Scenes abound on the Ashokan Railroad

Photo: 520-foot-long pedestrian trail with bicycles and trailers on a sloping wet floor on the Ashokan Railroad.

(Editor’s Note – This article is the fifth in a series of trails in the Middle Hudson Valley area.)

The first installment of this series is the Hudson Valley Railroad and pedestrian crossing on Hudson. The bike is also a great way to explore the newly built Ashoka Railroad.

New York City was booming in the 1800s, and demand for clean and safe water sources increased to support homes and industries. After searching for and studying a suitable site for a new reservoir, a site was discovered in the Hudson Valley, north of Poképsi and Catsilles.

Here, the story is similar to what happened in our own backyard by building a Sayers Dam in Rad Eagle Creek. In both cases, farms, businesses, and churches were destroyed along the way. And rail beds were fixed on the edge of the mixed water. But in the case of New York, the railway business could not stand on its own, and the Ulster and Delaware railways were abandoned decades later. It took another two decades for leaders and volunteers to push for entertainment in this area. Finally, In 2019, he developed the Ashoka Railway and was successful.

The 11.5-mile trail offers something for almost everyone. Exercise, amazing views, history and of course – plants for plant lovers. Efforts have been made to protect the habitats of many animals and plants, such as the Hudson Valley Railroad.

The photograph details the local history and the reservoir, highlighting past villages such as the Ashokan Railroad.

But perhaps more importantly, these wetlands slow down the flow of rainwater and retain most of the sediment. In addition, for excess nutrients (nitrogen and phosphorus, and toxins.) This reservoir provides 40% of New York’s drinking water.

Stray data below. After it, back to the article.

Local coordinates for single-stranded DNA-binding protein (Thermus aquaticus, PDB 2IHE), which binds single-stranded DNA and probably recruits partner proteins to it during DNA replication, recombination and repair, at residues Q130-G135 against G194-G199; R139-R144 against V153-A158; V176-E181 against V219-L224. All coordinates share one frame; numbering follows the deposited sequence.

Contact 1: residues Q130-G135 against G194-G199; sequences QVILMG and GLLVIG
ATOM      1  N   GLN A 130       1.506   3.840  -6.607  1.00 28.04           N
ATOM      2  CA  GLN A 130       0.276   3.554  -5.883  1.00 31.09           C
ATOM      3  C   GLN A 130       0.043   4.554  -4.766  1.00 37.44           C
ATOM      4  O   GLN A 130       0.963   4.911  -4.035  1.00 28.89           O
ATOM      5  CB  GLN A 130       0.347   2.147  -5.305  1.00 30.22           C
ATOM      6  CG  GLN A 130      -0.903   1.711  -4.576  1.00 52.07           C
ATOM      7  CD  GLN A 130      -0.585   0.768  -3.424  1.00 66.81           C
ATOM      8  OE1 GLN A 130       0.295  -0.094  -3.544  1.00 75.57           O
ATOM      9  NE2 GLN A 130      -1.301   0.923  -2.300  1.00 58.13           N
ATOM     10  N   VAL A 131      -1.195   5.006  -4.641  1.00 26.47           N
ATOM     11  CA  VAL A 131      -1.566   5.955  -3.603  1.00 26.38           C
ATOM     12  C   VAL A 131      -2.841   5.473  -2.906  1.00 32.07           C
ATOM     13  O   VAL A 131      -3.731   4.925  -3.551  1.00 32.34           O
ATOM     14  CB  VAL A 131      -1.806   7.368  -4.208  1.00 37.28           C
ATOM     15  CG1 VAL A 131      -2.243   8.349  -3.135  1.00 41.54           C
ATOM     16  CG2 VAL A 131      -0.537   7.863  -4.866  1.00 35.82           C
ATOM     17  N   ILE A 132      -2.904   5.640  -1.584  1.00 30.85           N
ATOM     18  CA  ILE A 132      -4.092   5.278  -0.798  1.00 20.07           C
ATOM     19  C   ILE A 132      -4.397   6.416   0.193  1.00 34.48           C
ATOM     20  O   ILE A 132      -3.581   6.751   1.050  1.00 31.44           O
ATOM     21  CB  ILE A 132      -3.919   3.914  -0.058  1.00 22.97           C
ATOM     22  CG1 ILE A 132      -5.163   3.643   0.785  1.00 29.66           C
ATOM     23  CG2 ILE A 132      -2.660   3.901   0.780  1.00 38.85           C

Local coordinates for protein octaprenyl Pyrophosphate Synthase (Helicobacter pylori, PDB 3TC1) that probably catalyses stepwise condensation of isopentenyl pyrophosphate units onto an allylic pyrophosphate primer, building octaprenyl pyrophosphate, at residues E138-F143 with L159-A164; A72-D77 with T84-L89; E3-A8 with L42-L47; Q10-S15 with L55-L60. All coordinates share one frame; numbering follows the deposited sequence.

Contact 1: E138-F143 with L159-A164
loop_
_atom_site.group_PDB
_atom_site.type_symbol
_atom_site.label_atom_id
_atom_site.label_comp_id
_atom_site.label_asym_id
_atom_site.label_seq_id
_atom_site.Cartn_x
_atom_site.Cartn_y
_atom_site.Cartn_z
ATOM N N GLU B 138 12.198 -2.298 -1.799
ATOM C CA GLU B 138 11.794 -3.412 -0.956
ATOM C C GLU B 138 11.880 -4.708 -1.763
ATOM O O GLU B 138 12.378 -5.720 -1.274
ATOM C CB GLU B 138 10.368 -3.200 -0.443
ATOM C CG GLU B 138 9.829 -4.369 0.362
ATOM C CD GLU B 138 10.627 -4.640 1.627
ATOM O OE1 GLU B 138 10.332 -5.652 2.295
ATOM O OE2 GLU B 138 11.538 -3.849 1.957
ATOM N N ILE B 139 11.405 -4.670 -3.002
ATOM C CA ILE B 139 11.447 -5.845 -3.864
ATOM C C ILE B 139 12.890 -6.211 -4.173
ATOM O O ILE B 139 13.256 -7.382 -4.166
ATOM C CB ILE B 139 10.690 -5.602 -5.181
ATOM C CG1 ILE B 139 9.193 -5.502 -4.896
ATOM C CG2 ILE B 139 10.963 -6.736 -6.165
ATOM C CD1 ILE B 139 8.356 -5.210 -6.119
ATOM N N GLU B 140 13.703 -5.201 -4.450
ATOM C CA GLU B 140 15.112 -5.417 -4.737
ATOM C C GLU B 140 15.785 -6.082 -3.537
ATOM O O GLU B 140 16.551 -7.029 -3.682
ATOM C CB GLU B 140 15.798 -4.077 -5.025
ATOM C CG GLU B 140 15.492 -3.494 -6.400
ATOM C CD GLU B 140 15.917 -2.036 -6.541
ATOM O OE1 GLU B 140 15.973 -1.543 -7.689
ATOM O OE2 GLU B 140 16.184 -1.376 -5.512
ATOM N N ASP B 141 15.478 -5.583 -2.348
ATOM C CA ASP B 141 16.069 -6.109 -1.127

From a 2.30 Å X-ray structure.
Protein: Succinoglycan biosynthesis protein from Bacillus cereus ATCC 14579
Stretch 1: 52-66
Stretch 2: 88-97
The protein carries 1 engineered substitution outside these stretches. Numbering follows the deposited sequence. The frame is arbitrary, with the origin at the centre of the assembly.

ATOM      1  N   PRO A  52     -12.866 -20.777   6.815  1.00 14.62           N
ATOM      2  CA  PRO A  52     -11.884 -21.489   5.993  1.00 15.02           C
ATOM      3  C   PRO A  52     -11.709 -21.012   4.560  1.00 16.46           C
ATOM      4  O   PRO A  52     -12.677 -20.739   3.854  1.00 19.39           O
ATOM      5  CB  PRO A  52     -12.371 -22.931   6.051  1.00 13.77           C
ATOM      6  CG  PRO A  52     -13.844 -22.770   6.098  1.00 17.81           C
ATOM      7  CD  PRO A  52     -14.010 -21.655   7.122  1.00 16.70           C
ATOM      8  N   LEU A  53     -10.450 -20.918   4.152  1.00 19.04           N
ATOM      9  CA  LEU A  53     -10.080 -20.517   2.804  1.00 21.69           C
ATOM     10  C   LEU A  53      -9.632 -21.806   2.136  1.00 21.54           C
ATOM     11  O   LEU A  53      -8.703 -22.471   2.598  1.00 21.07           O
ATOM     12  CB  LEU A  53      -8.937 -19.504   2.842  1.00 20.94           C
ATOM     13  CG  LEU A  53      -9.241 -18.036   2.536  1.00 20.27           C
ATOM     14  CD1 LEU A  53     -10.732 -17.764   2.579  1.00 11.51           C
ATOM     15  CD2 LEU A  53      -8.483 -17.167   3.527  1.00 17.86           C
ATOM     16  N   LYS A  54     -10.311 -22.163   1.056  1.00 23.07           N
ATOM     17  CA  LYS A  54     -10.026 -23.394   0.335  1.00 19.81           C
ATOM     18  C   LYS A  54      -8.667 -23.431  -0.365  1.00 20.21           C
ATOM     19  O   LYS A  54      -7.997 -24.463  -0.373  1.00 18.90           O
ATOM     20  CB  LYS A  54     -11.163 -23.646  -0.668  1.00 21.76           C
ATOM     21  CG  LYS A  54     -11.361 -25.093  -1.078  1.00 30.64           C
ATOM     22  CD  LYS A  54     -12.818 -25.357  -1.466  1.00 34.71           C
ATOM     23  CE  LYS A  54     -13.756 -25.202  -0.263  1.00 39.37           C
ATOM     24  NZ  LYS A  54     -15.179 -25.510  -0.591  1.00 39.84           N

When the railway line moved in 1913 to fill the reservoir, a large wet field was removed. The creation of the railway was allowed to be corrected. The mall was removed, and a 520-foot sidewalk was built to restore natural water flow through the wetlands. This is a great sight for Indigenous people, such as the Red Map, the Button Shrub, and the Tosok Terrace, as well as the power of ordinary reed invaders.

The railway was diverted to another section of 880 feet to protect some shallow water. These collect water in the spring and dry in mid-summer. These pools contain a variety of plants, such as ornaments and delicate ferns. Deep water is a great place for many frogs and salamanders.

If you stay at Norri Mills State Park (see July 17 article), the nearest trail (Woods Dick) is only 34 minutes away. Unlike the Hudson Valley Railway and the sidewalk above Hudson, this railway is unpaved but still suitable for all bikes (and good for walking). While this is a great route for all seasons, I think the fall views are worth a visit.


Photo courtesy of a man riding the Ashoka Railroad Stone walls and foundations appear next to the reservoir, reminders of displaced communities for the Ashoka Reservoir.

Tom Butler, a horticulturist with the State University of Pennsylvania Cooperative Expansion Service, can be reached 570-726-0022.

Photo above The view of the Katskil Mountains from the Railway on the Ashokan Reservoir can be seen above.

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